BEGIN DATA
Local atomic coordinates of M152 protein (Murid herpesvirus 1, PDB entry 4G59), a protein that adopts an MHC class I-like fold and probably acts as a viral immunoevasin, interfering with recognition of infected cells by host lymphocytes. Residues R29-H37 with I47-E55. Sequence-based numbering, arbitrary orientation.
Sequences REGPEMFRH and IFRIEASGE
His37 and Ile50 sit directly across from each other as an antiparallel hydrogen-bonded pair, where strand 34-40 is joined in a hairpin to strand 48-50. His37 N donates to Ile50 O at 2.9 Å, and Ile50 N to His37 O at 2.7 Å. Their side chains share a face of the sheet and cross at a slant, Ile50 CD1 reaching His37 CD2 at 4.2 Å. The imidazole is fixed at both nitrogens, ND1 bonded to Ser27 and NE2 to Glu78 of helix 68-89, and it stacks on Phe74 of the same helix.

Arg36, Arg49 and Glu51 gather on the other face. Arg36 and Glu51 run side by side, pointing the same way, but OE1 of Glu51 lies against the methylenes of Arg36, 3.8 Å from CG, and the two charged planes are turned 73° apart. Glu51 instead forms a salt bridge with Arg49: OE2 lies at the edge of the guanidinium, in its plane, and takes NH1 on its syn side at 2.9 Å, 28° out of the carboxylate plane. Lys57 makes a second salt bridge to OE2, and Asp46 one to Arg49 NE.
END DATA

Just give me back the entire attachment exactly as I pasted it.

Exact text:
Local atomic coordinates of M152 protein (Murid herpesvirus 1, PDB entry 4G59), a protein that adopts an MHC class I-like fold and probably acts as a viral immunoevasin, interfering with recognition of infected cells by host lymphocytes. Residues R29-H37 with I47-E55. Sequence-based numbering, arbitrary orientation.
Sequences REGPEMFRH and IFRIEASGE
His37 and Ile50 sit directly across from each other as an antiparallel hydrogen-bonded pair, where strand 34-40 is joined in a hairpin to strand 48-50. His37 N donates to Ile50 O at 2.9 Å, and Ile50 N to His37 O at 2.7 Å. Their side chains share a face of the sheet and cross at a slant, Ile50 CD1 reaching His37 CD2 at 4.2 Å. The imidazole is fixed at both nitrogens, ND1 bonded to Ser27 and NE2 to Glu78 of helix 68-89, and it stacks on Phe74 of the same helix.

Arg36, Arg49 and Glu51 gather on the other face. Arg36 and Glu51 run side by side, pointing the same way, but OE1 of Glu51 lies against the methylenes of Arg36, 3.8 Å from CG, and the two charged planes are turned 73° apart. Glu51 instead forms a salt bridge with Arg49: OE2 lies at the edge of the guanidinium, in its plane, and takes NH1 on its syn side at 2.9 Å, 28° out of the carboxylate plane. Lys57 makes a second salt bridge to OE2, and Asp46 one to Arg49 NE.